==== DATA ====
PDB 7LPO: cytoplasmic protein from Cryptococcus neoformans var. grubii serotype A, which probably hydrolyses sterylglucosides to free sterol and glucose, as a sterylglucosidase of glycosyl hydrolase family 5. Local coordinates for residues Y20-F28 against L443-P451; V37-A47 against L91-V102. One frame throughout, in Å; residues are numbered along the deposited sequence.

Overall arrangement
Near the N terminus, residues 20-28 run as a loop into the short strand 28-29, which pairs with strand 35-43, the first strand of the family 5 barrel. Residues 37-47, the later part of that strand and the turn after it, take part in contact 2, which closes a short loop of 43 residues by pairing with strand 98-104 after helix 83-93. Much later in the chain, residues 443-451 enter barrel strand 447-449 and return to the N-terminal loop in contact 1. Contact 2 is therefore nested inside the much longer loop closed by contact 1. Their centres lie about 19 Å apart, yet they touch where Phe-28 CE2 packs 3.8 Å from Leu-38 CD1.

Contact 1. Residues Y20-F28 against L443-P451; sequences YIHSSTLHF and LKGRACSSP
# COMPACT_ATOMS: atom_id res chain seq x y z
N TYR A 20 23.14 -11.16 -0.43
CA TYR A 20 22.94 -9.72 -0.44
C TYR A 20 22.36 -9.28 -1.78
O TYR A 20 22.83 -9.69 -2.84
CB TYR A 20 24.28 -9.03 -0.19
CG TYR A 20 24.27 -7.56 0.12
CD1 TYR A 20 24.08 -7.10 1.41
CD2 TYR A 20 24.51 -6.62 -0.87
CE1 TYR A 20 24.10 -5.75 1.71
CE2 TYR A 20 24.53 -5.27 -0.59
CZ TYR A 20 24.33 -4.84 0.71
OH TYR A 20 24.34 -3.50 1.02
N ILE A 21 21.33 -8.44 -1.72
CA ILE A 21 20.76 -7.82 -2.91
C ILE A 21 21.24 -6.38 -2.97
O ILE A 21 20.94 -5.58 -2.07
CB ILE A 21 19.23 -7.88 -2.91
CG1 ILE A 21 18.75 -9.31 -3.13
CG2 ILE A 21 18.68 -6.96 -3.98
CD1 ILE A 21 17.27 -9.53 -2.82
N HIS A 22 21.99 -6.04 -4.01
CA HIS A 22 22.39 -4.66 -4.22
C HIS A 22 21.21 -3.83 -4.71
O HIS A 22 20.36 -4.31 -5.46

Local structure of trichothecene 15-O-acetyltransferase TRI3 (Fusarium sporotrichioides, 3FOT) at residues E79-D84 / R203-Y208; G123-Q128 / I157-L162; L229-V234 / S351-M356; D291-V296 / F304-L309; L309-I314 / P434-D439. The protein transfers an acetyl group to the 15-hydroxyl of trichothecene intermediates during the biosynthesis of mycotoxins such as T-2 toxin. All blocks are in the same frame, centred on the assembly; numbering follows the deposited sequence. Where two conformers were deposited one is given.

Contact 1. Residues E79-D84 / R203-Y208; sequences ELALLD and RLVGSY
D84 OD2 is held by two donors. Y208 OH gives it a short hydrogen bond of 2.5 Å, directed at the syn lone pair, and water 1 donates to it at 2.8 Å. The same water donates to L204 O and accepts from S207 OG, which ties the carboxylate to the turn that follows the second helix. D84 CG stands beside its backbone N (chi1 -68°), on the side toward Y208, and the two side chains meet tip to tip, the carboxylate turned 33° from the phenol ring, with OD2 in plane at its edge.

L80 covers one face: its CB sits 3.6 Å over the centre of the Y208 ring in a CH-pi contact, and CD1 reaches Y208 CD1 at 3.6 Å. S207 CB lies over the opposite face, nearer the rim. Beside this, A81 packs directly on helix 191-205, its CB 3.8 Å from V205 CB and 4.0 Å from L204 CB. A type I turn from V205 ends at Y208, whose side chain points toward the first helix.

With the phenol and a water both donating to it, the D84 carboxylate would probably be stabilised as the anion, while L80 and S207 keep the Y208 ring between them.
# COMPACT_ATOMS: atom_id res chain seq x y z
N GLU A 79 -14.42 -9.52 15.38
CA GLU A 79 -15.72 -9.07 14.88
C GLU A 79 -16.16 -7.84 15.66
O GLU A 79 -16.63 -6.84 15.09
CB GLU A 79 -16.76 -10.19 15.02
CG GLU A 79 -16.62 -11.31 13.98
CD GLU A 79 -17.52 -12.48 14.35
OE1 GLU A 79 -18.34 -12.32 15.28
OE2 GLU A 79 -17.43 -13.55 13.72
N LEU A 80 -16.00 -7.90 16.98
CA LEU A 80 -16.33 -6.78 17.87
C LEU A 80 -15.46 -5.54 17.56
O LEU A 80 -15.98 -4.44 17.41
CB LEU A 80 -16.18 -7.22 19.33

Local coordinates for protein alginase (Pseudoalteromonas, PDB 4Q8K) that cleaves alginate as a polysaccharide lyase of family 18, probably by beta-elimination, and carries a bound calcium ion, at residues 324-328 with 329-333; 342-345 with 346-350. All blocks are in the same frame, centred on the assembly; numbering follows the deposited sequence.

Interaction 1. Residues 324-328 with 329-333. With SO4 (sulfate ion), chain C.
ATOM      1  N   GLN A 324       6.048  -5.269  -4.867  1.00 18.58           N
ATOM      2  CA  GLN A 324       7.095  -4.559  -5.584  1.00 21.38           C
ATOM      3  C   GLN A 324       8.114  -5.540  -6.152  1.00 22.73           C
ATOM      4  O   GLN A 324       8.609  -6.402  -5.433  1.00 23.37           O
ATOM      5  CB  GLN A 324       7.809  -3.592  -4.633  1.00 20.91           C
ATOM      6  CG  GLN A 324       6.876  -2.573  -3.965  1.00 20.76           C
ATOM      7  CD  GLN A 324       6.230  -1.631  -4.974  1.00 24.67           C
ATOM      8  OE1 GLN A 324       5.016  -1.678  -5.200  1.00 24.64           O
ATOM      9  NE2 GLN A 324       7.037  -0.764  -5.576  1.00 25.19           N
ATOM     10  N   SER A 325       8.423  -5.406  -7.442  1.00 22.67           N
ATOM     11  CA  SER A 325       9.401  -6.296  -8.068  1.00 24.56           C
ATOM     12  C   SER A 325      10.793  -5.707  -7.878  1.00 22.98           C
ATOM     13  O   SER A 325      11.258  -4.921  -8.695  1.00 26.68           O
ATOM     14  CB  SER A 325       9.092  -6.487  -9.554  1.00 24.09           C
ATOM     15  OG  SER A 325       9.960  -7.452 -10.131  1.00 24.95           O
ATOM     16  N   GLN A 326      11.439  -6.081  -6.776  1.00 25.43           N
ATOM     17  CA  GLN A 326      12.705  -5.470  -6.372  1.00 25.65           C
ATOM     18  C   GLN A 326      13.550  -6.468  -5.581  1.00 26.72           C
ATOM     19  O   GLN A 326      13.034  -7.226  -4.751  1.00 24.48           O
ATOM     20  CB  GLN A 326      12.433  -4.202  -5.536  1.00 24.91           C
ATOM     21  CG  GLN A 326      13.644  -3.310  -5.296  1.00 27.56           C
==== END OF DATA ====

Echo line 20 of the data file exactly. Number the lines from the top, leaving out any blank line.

C ILE A 21 21.24 -6.38 -2.97